cd $HOME/ ssl
        touch trust pem
      • Append the Tableau Server certificate chain to the PEM file:
        ./cat certificate.crt >> trust pem         
      • If you are using a self-signed certificate, you also need to add the certificate to the system-wide root CA store in /etc/ssl/certs. You will also need to create a hash link to the file. OpenSSL will use the hash value of the certificate to look it up. Be sure to set the appropriate level of read permissions on the file:

        ./cp certificate.crt /etc/ssl/certs
        HASVAL='openssl x509 -noout -hash -in certificate.crt'

        ls /etc/ssl/certs/$HASHVAL*                    

        If there are no other certificates with the same hash value, create the sym link:

        ln -s /etc/ssl/certificate.crt $HASHVAL.0

        If there are other certificates with the same hash value, then increment the last number, for example:

        ln -s /etc/ssl/certificate.crt $HASHVAL.1

        Note: New versions of HANA support managing the certificates in the database rather than in the file system. For instructions on adding certificates in the database, consult your HANA documentation.

     

    Create an identify provider (IdP) and user mappings in SAP HANA Studio

    1. Create an IdP by importing the certificate using SAP HANA Studio. Note: This does not import the certificate into the HANA trust store, it just uses the information in the certificate to create the IdP mapping.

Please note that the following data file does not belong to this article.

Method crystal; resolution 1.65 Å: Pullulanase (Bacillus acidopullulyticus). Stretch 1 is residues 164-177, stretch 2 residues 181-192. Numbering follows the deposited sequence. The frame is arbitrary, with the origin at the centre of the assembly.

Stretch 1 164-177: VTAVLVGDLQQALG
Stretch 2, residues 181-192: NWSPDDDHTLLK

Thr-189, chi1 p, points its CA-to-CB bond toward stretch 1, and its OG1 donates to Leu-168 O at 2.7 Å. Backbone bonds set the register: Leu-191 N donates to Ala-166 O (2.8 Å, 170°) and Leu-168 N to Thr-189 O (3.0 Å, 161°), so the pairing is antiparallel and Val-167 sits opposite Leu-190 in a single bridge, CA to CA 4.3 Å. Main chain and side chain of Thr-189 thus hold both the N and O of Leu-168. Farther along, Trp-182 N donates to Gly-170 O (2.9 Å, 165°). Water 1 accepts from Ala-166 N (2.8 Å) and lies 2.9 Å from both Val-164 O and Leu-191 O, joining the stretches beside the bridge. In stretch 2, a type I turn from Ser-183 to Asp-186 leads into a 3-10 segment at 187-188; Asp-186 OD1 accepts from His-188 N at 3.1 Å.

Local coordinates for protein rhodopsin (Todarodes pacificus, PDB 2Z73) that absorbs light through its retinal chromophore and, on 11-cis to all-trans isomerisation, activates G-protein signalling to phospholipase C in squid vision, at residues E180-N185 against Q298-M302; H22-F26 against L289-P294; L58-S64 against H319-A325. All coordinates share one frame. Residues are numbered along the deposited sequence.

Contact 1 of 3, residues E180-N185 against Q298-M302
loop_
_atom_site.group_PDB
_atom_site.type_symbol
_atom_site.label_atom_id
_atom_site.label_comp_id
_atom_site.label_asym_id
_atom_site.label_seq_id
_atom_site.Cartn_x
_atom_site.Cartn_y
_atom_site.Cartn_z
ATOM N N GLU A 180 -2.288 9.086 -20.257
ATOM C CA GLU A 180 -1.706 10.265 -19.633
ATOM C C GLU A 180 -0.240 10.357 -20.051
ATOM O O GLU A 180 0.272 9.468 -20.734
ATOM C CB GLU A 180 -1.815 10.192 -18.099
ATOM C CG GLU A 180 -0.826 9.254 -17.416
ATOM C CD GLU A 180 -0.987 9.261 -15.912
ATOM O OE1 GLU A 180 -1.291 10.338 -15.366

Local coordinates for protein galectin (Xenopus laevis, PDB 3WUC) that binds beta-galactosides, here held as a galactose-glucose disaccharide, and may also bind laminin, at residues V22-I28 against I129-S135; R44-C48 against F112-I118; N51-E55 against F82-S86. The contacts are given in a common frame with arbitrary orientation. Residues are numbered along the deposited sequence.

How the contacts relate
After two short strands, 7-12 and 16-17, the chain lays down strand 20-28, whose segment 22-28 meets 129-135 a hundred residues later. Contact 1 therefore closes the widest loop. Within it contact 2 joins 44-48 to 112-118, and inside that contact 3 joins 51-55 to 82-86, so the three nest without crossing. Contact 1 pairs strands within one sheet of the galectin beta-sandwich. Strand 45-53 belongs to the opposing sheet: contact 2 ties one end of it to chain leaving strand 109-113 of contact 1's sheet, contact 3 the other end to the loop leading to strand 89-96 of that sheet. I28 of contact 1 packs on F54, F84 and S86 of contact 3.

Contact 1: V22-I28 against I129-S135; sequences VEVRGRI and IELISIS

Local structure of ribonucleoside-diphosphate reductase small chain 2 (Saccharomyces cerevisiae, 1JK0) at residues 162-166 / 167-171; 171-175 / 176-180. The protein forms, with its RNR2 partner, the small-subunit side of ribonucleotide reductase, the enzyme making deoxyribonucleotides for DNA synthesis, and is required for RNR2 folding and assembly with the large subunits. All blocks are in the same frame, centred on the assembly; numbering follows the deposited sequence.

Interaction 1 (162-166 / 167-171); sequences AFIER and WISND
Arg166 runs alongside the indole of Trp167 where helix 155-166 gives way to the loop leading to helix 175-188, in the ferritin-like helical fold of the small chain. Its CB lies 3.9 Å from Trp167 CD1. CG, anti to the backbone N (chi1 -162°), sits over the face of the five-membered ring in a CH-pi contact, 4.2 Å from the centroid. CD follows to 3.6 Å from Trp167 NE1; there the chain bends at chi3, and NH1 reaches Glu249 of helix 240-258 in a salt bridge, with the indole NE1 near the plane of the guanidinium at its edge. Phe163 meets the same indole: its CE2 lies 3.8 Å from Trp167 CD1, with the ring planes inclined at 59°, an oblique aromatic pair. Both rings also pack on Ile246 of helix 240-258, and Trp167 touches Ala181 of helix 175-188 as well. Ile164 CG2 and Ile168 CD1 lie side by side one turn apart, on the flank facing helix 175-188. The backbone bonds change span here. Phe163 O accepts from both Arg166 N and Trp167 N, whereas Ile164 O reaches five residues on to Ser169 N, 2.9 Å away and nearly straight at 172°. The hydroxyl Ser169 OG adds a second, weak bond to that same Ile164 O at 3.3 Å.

Navigate to Security > SAML Identity Providers.

      Click Import SAML identity provider from certificate file and select the certificate you created for the Tableau Server IdP.

    2. Enable SAML authentication for the user and set up external identity using the format you specified in the Tableau Server Configuration utility.

     

    The following external resources may help you configure SAP HANA for SSO with Tableau Server:

     

     

    Validate your configuration

    You can manually validate your configuration by signing an assertion with your certificate and testing it in HANA Studio.

     

    1. Sign the assertion using the XMSec command-line tool. For details, see Signing XML document using xmlsec1 command line tool.

      You can use the following assertion (copy the text and paste it into a file, and then save the file as assertion_fragment.xml).

      Note: Substitute your external id for "myuserid" in the fragment below.

      <?xml version="1.0" encoding="UTF-8" ?>
      <saml2:Assertion ID="Assertion12345789" IssueInstant="2015-07-16T04:47:49.858Z" Version="2.0" xmlns:saml2="urn:oasis:names:tc:SAML:2.0:assertion">
        <saml2:Issuer></saml2:Issuer>
        <Signature xmlns="http://www.w3.org/2000/09/xmldsig#">
          <SignedInfo>
            <CanonicalizationMethod Algorithm="http://www.w3.org/TR/2001/REC-xml-c14n-20010315"/>
            <SignatureMethod Algorithm="http://www.w3.org/2000/09/xmldsig#rsa-sha1"/>
            <Reference URI="">
              <Transforms>